Once a parenting plan is in place, it may not be modified unless a court finds that there is a substantial, material, and unanticipated change in the circumstances from when the first parenting plan was originally agreed to or ordered. Any modification to a parenting plan must also be in the best interests of the child. Florida Statutes 61.13
For more information contact Max Factor.
Tax Reform and Alimony
What Is Alimony?
Tax Reform is going to affect Alimony. Alimony refers to payments from one former spouse to the other required by a divorce or other court-ordered separation instrument. For alimony to apply, one spouse must have an actual need for alimony and the other spouse must have the ability to pay. Courts then consider several factors, including the marriage length, standard of living, and both spouses’ income. Generally, alimony is provided by the higher earning spouse to the lower earning spouse.
Before Tax Reform
1. Payor. The former spouse paying alimony (“Payor”) has been able to deduct alimony payments on his or her federal income tax return. For instance, a former spouse under a federal tax rate of 10% and paying $50,000 in alimony per year would save $5,000 each year in federal income taxes.
2. Payee. The former spouse receiving alimony (“Payee”) must list the alimony received as taxable income on his or her federal income tax return.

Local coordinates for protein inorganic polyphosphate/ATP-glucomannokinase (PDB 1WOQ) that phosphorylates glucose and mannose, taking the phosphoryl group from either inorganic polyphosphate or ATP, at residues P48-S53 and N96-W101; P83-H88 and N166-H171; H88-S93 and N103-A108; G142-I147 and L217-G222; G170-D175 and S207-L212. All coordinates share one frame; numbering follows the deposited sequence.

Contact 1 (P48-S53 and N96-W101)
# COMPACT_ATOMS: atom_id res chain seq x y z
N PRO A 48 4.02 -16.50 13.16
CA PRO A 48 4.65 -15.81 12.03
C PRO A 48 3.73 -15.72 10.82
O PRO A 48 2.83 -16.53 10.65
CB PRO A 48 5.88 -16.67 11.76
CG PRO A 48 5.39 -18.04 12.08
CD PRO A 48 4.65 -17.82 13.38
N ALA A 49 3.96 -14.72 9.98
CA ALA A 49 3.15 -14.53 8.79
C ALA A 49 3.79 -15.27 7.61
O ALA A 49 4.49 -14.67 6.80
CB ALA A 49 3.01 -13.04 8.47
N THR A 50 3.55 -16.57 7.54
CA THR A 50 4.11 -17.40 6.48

3. Recapture Rule. If alimony by the Payor either significantly decreases or ends within the first three years of payments, the Payor must pay for the amount previously deducted, “recapturing” that amount as taxable income. When this occurs, the Payee can deduct the same amount from taxable income, no longer paying taxes on the amount “recaptured.”
After Tax Reform
1. Payor. The Payor cannot deduct alimony from his or her federal income tax return.
2. Payee. Alimony received by the Payee is no longer taxable.
3. Recapture Rule. For divorces finalized after January 1, 2019, the recapture rule no longer applies since the Payor cannot deduct any alimony payments. For modifications of divorces or other separation instruments before January 1, 2019, the recapture rule still applies.
Have These Changes Occurred?
Alimony changes begin on January 1, 2019 and will apply to all divorces finalized on or after that date. The new alimony rules can also apply to changes to divorce or other court-ordered separation instruments before January 1, 2019, but only if the formers spouses expressly state in the change that they are applying the tax reform’s new alimony rules.
Significance of Changes
1. Payor. Likely Payors (usually spouses with higher incomes) may have a financial incentive to finalize a divorce prior to January 1, 2019 in order to receive the yearly savings of alimony tax deductions. These deductions can provide significant savings as alimony payments can continue for the life of the spouses.
2. Payee. For likely Payees (usually spouses with lower incomes), waiting to divorce until January 1, 2019 or after will free those spouses from paying taxes on alimony received. However, the Payor may also have less money to provide to the Payee due to now paying taxes on alimony payments. Additionally, Payees will no longer be able to use alimony received to contribute to IRA accounts as IRA accounts require contributions from taxable income.
3. Divorce Negotiations. Tax reform’s alimony changes may remove an incentive for reaching settlements prior to trial. Deducting alimony payments on federal income tax returns often encourages the higher earning spouse to agree to pay more in alimony, leading the parties to settle more quickly and more often.
For more information contact Max Factor.